Officials of the U.S. Food and Drug Administration and Alnylam Pharmaceuticals have agreed on safety measures and a “risk mitigation strategy” to allow the resumption of clinical studies of fitusiran, the company said in a recent press release.
All ongoing trials of fitusiran had been suspended after the Sept. 7 death of a patient with hemophilia A who was receiving fitusiran in the Phase 2 Open-Label Extension study (NCT02035605). Neither the FDA nor the European Medicines Agency nor any other regulatory authority have approved Fitusiran, and no conclusions can be drawn yet regarding its safety or effectiveness.
Alnylam, based in Cambridge, Massachusetts, aims to proceed with testing of fitusiran, including the Phase 2 open-label extension (OLE) study and the ATLAS Phase 3 program, once it gets the go-ahead from the FDA. The ATLAS program comprises three different trials of fitusiran in patients with hemophilia A and B, with or without inhibitors, including those on prophylactic (preventive) therapy. Hemophilia patients sometimes develop antibodies, called inhibitors, that inhibit the blood-clotting factors provided in standard replacement therapy.
Fitusiran (ALN-AT3SC) is a new approach to treating hemophilia by targeting a protein called antithrombin (AT) that stops blood clotting. Fitusiran is designed to lower the levels of antithrombin in hemophilia patients to let blood clotting occur and thereby prevent bleeding.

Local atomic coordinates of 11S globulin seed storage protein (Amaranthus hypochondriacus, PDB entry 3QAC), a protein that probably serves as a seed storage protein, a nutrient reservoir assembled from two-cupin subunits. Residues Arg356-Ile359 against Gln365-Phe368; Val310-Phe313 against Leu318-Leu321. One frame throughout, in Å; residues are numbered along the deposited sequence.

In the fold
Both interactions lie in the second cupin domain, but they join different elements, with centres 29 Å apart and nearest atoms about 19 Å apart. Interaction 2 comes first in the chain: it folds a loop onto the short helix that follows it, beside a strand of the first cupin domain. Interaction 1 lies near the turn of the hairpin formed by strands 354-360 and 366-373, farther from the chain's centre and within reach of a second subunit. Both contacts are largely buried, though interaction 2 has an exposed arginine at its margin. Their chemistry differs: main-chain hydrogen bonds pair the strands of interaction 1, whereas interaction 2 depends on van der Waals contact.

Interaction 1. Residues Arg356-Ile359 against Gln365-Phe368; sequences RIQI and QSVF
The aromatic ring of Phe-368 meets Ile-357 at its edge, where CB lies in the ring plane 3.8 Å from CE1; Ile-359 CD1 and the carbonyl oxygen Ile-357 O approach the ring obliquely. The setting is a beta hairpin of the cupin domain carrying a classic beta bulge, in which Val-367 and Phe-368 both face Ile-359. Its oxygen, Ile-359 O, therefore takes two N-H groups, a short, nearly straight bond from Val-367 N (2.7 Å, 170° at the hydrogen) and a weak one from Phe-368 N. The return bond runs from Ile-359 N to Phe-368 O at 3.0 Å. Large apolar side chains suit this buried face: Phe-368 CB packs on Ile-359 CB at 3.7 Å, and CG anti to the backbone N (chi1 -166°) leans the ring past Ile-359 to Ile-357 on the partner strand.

Fitusiran is an investigational RNA interference (RNAi) therapeutic, a new class of drugs that act by targeting specific substances called messenger ribonucleic acids (mRNAs). These act at one stage of the process of producing proteins. Fitusiran stops mRNAs that help produce AT.
“We are pleased with the outcome of our meeting with the FDA regarding next steps for the fitusiran clinical program and remain committed to reinitiating the Phase 2 OLE and the Phase 3 ATLAS program around year-end,” said Dr. Akin Akinc, vice president and general manager for Alnylam’s fitusiran division. “Further, we look forward to continuing our partnership with physicians and nurses to support education efforts on fitusiran safety, which we believe are a critical step when introducing a new therapeutic modality with the potential to address important unmet needs in hemophilia.”
In January 2014, Alnylam and Sanofi Genzyme formed an alliance to speed up the advancement of RNAi therapeutics as a new class of medicines for patients with rare genetic diseases.
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